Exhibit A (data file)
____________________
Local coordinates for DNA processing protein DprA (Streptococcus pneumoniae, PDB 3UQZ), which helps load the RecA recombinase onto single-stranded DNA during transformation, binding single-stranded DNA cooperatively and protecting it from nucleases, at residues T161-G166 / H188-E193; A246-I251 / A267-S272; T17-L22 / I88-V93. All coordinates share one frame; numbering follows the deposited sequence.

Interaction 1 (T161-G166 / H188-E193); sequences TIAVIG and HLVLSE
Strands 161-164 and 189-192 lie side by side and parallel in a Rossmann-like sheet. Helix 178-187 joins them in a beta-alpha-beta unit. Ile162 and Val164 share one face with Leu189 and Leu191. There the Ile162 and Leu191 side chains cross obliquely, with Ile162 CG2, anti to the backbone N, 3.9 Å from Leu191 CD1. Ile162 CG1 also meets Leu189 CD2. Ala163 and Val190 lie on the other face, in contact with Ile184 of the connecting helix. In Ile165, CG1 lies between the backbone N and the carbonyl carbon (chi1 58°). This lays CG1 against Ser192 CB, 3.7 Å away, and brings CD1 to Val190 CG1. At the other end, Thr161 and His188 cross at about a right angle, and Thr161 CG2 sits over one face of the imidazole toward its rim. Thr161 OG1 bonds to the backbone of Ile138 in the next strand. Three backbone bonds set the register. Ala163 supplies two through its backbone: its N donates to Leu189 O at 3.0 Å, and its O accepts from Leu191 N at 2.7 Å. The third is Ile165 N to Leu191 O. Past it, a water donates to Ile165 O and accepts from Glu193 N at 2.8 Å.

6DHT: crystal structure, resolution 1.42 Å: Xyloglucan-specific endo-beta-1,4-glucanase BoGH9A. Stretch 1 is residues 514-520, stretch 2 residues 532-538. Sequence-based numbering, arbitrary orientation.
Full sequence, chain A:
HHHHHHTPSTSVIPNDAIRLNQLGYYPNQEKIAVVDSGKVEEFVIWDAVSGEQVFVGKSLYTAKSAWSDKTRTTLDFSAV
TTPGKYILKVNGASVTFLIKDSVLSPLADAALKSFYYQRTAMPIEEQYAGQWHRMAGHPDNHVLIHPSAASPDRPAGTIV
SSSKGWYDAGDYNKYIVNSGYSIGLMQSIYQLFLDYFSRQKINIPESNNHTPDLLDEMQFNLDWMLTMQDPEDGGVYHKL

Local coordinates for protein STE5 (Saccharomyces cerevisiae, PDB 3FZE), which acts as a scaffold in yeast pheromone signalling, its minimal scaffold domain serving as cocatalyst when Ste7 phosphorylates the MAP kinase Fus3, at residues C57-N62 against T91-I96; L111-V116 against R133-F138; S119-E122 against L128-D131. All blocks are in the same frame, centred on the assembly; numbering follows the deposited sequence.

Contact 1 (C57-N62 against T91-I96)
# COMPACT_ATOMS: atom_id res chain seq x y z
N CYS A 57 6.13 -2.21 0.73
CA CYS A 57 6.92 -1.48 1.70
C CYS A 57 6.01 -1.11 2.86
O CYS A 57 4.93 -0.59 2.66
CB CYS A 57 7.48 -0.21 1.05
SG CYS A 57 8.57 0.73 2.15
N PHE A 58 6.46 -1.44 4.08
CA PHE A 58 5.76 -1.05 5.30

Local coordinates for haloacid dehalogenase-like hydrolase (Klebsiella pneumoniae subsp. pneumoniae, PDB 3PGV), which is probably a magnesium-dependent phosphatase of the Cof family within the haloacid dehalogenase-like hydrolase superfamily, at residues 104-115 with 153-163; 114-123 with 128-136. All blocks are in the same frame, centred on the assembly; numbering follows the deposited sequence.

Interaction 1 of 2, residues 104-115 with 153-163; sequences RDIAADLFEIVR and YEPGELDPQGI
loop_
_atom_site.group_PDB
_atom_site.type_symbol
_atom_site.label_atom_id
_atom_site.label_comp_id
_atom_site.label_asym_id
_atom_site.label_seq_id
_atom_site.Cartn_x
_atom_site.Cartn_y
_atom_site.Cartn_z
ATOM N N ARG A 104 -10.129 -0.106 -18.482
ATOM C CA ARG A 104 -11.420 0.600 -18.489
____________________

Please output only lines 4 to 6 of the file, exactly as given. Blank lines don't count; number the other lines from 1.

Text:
6DHT: crystal structure, resolution 1.42 Å: Xyloglucan-specific endo-beta-1,4-glucanase BoGH9A. Stretch 1 is residues 514-520, stretch 2 residues 532-538. Sequence-based numbering, arbitrary orientation.
Full sequence, chain A:
HHHHHHTPSTSVIPNDAIRLNQLGYYPNQEKIAVVDSGKVEEFVIWDAVSGEQVFVGKSLYTAKSAWSDKTRTTLDFSAV